6. Make sure all three of your pages have their share options , set Read to Everyone and Write to Owners.

This isn’t graded and does not count toward your five reading responses, but I will give you feedback. Email me your assignment no later than 90 minutes before class: include HackMD in the email’s subject, in its content, include the <link> to your home page and tutorial page, followed by the markdown of the tutorial page (e.g., an email like this.

Jan 16 Tue - Attention

Read the chapter below and conduct the “online intention” exercise from the Attention Probes.

(Remember, you don’t have to write a response to this reading because it is not a required practical exercise; but, you do have to write five responses by the middle of the term so pace yourself. If you do write a response, include it on your wiki response page and send an email with HackMD in the subject and the URL and markdown following the directions above.)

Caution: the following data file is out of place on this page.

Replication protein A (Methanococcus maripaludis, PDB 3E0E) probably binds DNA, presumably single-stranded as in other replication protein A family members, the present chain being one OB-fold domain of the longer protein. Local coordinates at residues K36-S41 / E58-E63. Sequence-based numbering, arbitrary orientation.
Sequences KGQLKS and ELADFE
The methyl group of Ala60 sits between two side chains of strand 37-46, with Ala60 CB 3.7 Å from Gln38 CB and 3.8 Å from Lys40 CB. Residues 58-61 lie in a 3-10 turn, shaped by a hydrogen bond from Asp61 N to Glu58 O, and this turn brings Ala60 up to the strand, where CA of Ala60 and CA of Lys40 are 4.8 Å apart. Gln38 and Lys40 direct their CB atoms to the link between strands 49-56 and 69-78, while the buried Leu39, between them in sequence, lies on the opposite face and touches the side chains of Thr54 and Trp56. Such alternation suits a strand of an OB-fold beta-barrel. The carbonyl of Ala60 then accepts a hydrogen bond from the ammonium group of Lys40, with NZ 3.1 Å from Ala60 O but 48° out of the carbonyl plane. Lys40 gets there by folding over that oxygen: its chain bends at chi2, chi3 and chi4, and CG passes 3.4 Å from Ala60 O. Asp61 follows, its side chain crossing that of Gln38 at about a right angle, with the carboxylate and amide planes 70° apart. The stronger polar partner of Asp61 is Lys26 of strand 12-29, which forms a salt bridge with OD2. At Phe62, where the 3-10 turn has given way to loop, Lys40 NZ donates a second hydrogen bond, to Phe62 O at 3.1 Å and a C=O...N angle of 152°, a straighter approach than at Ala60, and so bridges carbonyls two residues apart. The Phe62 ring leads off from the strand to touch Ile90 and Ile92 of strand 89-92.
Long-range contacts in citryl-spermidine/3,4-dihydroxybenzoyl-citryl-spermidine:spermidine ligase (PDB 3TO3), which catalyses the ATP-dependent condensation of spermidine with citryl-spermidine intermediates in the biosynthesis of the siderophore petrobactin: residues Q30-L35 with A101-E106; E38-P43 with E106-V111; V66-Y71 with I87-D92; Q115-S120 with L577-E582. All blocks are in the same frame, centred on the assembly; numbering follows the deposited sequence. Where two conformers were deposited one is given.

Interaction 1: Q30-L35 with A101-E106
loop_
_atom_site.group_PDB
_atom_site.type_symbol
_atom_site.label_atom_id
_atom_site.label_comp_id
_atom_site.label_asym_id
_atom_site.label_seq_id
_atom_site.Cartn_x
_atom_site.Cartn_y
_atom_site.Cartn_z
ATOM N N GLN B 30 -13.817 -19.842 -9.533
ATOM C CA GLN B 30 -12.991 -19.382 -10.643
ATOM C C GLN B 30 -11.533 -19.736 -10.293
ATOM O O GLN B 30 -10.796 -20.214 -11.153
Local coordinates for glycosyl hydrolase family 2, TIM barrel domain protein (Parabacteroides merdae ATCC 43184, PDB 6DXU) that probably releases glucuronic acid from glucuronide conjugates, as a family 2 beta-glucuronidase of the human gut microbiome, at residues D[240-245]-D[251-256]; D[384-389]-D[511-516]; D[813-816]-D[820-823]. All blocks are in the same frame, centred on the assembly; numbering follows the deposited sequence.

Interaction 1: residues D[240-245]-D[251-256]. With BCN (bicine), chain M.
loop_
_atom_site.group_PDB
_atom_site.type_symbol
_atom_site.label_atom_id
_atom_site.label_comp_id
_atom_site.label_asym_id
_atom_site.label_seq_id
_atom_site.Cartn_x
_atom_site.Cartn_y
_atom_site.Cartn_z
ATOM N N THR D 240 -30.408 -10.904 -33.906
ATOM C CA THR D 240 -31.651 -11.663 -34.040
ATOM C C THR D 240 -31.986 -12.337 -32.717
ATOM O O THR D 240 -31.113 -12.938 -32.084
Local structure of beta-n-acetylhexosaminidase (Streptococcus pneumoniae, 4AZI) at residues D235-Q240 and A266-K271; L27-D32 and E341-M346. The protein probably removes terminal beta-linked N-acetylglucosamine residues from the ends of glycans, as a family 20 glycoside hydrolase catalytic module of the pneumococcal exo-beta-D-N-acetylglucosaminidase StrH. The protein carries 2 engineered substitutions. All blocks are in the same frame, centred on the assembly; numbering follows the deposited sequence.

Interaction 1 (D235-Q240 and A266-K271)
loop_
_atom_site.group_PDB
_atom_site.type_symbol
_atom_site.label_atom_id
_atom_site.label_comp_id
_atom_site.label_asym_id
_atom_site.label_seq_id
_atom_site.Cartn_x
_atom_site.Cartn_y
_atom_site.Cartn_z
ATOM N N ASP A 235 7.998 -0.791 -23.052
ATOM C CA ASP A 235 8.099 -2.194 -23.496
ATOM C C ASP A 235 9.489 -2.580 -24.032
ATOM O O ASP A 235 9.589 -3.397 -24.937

Jan 19 Fri - How the web works

Identify something about the web that you would like to learn more about or something from the reading you found confusing. Don’t get too hung up on technical details (especially about cryptography), we’ll cover everything in class.

(Again, you can write a response to these toward the five due by the middle of the semester.)

Jan 23 Tue - Crap detection

Many people are not aware of the power available to them in web searches nor how to evaluate the information they encounter. I’m asking you to use advanced search techniques and reflect on the credibility of online information.

Due: Web search & evaluation

REQUIRED: Review the instructions above and create a HackMd note using the power of the web (headings, links, embedded images, etc.) to show me your searches and results while responding to the readings on the same page. Link to your new note from your homepage and make sure you set: share/readable:everyone. Responding to the readings is part of this assignment, so you can’t count it toward your quota.